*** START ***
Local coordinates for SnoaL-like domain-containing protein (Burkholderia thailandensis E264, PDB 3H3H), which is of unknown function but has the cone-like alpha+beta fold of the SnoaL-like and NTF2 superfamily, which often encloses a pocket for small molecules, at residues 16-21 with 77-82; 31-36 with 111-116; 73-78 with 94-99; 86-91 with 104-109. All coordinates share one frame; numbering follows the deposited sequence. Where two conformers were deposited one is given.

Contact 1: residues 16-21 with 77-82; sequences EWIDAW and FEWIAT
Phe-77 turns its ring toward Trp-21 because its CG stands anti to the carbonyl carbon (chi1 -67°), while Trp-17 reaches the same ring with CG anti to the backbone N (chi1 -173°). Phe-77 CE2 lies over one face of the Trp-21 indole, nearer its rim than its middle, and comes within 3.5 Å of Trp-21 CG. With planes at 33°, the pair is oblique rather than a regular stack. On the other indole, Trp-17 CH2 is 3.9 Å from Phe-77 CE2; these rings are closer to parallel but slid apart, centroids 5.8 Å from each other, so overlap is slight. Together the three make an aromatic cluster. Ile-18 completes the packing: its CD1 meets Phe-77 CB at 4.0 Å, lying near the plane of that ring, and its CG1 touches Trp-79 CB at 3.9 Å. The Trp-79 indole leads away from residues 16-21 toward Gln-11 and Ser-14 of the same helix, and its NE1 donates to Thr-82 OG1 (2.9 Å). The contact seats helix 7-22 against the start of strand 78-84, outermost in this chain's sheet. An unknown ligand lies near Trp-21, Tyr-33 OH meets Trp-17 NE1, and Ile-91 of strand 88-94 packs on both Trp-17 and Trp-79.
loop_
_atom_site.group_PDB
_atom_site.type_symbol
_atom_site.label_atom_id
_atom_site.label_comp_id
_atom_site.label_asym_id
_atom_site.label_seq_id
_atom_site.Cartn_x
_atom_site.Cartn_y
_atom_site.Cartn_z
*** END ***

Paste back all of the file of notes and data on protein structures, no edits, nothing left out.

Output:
Local coordinates for SnoaL-like domain-containing protein (Burkholderia thailandensis E264, PDB 3H3H), which is of unknown function but has the cone-like alpha+beta fold of the SnoaL-like and NTF2 superfamily, which often encloses a pocket for small molecules, at residues 16-21 with 77-82; 31-36 with 111-116; 73-78 with 94-99; 86-91 with 104-109. All coordinates share one frame; numbering follows the deposited sequence. Where two conformers were deposited one is given.

Contact 1: residues 16-21 with 77-82; sequences EWIDAW and FEWIAT
Phe-77 turns its ring toward Trp-21 because its CG stands anti to the carbonyl carbon (chi1 -67°), while Trp-17 reaches the same ring with CG anti to the backbone N (chi1 -173°). Phe-77 CE2 lies over one face of the Trp-21 indole, nearer its rim than its middle, and comes within 3.5 Å of Trp-21 CG. With planes at 33°, the pair is oblique rather than a regular stack. On the other indole, Trp-17 CH2 is 3.9 Å from Phe-77 CE2; these rings are closer to parallel but slid apart, centroids 5.8 Å from each other, so overlap is slight. Together the three make an aromatic cluster. Ile-18 completes the packing: its CD1 meets Phe-77 CB at 4.0 Å, lying near the plane of that ring, and its CG1 touches Trp-79 CB at 3.9 Å. The Trp-79 indole leads away from residues 16-21 toward Gln-11 and Ser-14 of the same helix, and its NE1 donates to Thr-82 OG1 (2.9 Å). The contact seats helix 7-22 against the start of strand 78-84, outermost in this chain's sheet. An unknown ligand lies near Trp-21, Tyr-33 OH meets Trp-17 NE1, and Ile-91 of strand 88-94 packs on both Trp-17 and Trp-79.
loop_
_atom_site.group_PDB
_atom_site.type_symbol
_atom_site.label_atom_id
_atom_site.label_comp_id
_atom_site.label_asym_id
_atom_site.label_seq_id
_atom_site.Cartn_x
_atom_site.Cartn_y
_atom_site.Cartn_z